Well, maybe not. The surprise, if you read the article, is that the insurance company seems to have a pretty damn good case.
According to the Times article, the policy held by the folks with the lease on the WTC stated that every insurable incident would be covered up to $3.5 billion. But Larry A. Silverstein, whose company holds the lease to the WTC complex, wants $7 billion. His argument — as the math indicates — is that the 9/11 attack on the Twin Towers wasn’t one incident, but rather two separate incidents, one for each plane.
Doesn’t that seem like a bit of a stretch?
One of the persistently interesting aspects of the war on terrorism story is how much information ends up getting published in the British or other foreign press, but never seems to see the light of day in the United States. Here’s one example from The Times of London about the FBI considering tactics that border on torture to get a few key suspects to talk. Sounds grisly; but the moral stakes involved are quite complex, and tricky.
I’ve also gotten a number of responses to the last post on Cipro. A number of readers make what seems to be a quite valid medical/public health point about the use or over-use of this drug. They note (as I did) that this strain of Anthrax is susceptible to a number of antibiotics. And that the one thing we don’t want to do is use so much Cipro that we end up creating a plethora of new Cipro-resistant bugs.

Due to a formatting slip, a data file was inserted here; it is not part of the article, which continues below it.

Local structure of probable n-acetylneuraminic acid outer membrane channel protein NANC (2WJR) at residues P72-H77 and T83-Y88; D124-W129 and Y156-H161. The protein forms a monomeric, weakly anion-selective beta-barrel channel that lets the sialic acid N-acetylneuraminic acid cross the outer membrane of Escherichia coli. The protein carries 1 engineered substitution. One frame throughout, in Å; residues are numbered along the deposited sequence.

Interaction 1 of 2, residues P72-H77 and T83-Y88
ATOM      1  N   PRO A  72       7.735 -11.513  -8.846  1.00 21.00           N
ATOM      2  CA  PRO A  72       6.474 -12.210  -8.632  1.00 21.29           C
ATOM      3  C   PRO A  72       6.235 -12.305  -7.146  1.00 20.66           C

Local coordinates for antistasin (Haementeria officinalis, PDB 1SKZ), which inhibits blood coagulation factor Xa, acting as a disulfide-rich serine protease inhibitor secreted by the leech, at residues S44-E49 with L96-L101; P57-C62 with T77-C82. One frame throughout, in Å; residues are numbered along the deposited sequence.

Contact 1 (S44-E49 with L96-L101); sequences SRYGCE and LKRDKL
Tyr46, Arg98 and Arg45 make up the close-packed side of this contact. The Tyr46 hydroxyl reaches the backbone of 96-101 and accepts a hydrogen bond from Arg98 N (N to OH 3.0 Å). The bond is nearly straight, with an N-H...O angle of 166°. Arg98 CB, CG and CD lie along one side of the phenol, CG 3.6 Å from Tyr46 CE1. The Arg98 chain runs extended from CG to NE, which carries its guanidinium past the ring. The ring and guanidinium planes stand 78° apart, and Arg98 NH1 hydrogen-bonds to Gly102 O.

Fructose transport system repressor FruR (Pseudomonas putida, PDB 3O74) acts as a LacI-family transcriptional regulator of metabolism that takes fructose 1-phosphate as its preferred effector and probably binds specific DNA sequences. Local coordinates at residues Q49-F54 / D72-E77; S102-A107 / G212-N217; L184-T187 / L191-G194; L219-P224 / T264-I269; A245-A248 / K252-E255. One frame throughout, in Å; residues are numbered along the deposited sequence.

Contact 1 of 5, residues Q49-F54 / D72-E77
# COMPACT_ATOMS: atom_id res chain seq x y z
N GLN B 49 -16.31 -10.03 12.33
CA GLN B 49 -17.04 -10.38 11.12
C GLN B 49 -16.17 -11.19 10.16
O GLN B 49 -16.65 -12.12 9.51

There are a few possible flaws with this argument that come to mind. But I’m not a doctor. So I’m really not in a position to evaluate it on the merits. But the point I was making was political, not medical. And on that basis, I think the point stands.
Maybe we should be using more penicillin than Cipro. Who knows? But there’s nothing we’ve heard from Tommy Thompson that would make us think that this is why they’re supplementing the Cipro stockpiles with doxycycline and penicillin. The issue seems to be patent law. And what I’m saying that is that this decision needs to be made on the basis of scientific, medical and public health considerations, not patent law issues.
It’s a little difficult to figure how any company could have flubbed an opportunity for good PR more than Bayer has in recent days.